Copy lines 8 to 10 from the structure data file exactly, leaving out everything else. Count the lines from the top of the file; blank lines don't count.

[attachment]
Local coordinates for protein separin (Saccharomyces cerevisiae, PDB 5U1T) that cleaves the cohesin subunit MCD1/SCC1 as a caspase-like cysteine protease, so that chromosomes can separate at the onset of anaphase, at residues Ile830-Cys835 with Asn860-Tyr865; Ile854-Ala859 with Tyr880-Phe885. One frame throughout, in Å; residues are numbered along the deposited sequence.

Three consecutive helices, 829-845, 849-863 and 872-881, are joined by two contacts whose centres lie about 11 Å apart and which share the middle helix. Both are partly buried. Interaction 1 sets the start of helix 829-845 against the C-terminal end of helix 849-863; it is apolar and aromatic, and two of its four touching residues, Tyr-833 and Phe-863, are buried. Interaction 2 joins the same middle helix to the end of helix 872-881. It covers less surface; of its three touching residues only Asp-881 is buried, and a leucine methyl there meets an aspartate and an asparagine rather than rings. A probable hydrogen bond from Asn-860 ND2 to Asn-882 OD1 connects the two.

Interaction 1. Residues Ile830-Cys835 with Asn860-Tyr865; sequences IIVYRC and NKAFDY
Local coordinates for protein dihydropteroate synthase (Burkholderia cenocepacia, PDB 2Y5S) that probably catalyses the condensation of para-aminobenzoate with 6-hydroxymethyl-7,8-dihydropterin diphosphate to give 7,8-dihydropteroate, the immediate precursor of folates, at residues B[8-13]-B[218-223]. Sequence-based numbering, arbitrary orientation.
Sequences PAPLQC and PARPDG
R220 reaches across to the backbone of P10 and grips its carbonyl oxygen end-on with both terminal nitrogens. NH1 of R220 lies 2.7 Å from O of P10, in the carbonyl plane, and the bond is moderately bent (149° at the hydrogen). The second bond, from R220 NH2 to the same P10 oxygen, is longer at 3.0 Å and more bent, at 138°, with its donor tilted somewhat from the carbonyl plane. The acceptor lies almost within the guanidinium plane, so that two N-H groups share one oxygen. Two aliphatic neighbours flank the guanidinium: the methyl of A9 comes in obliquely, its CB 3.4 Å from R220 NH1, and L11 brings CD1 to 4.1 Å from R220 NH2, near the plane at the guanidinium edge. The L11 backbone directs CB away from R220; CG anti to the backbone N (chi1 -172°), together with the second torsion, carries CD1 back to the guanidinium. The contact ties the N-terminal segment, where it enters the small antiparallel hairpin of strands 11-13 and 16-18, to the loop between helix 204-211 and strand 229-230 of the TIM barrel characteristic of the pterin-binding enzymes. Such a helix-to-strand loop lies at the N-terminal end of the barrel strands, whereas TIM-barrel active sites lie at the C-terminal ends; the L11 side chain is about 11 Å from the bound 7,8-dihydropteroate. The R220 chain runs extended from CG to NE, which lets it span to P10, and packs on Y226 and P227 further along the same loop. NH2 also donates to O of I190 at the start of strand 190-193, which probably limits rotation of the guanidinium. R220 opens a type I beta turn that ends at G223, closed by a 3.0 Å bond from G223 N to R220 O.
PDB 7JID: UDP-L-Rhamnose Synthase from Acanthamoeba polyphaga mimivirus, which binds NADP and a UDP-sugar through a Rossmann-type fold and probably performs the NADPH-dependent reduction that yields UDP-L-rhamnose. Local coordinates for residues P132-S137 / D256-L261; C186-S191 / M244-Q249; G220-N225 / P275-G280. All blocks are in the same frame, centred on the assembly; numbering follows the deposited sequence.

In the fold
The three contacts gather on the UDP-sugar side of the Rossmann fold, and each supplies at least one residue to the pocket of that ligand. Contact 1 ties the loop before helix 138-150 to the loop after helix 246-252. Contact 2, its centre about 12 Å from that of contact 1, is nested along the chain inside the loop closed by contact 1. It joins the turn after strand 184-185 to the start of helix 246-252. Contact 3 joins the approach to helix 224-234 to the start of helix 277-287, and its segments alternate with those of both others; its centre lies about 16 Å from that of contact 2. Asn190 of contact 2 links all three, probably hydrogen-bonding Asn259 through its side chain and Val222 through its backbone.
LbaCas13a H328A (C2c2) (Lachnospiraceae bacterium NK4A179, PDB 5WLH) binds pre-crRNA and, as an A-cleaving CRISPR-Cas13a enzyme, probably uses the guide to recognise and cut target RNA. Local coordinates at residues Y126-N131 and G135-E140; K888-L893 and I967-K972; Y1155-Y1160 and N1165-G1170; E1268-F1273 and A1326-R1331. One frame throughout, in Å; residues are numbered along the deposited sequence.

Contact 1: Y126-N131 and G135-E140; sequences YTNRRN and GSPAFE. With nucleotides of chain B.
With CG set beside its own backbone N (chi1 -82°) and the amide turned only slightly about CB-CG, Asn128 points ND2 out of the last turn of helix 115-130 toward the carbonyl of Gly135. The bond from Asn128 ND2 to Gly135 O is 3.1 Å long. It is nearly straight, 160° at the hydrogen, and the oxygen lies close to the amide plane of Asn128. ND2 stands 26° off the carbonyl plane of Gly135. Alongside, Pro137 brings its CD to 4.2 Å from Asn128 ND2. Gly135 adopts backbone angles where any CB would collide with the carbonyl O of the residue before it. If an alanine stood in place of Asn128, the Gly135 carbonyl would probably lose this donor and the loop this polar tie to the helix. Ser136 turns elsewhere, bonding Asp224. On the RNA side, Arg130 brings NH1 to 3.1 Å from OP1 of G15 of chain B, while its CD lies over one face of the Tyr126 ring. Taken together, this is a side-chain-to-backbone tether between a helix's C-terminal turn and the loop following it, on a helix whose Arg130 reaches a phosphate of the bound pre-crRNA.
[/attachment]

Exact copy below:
In the fold
The three contacts gather on the UDP-sugar side of the Rossmann fold, and each supplies at least one residue to the pocket of that ligand. Contact 1 ties the loop before helix 138-150 to the loop after helix 246-252. Contact 2, its centre about 12 Å from that of contact 1, is nested along the chain inside the loop closed by contact 1. It joins the turn after strand 184-185 to the start of helix 246-252. Contact 3 joins the approach to helix 224-234 to the start of helix 277-287, and its segments alternate with those of both others; its centre lies about 16 Å from that of contact 2. Asn190 of contact 2 links all three, probably hydrogen-bonding Asn259 through its side chain and Val222 through its backbone.
LbaCas13a H328A (C2c2) (Lachnospiraceae bacterium NK4A179, PDB 5WLH) binds pre-crRNA and, as an A-cleaving CRISPR-Cas13a enzyme, probably uses the guide to recognise and cut target RNA. Local coordinates at residues Y126-N131 and G135-E140; K888-L893 and I967-K972; Y1155-Y1160 and N1165-G1170; E1268-F1273 and A1326-R1331. One frame throughout, in Å; residues are numbered along the deposited sequence.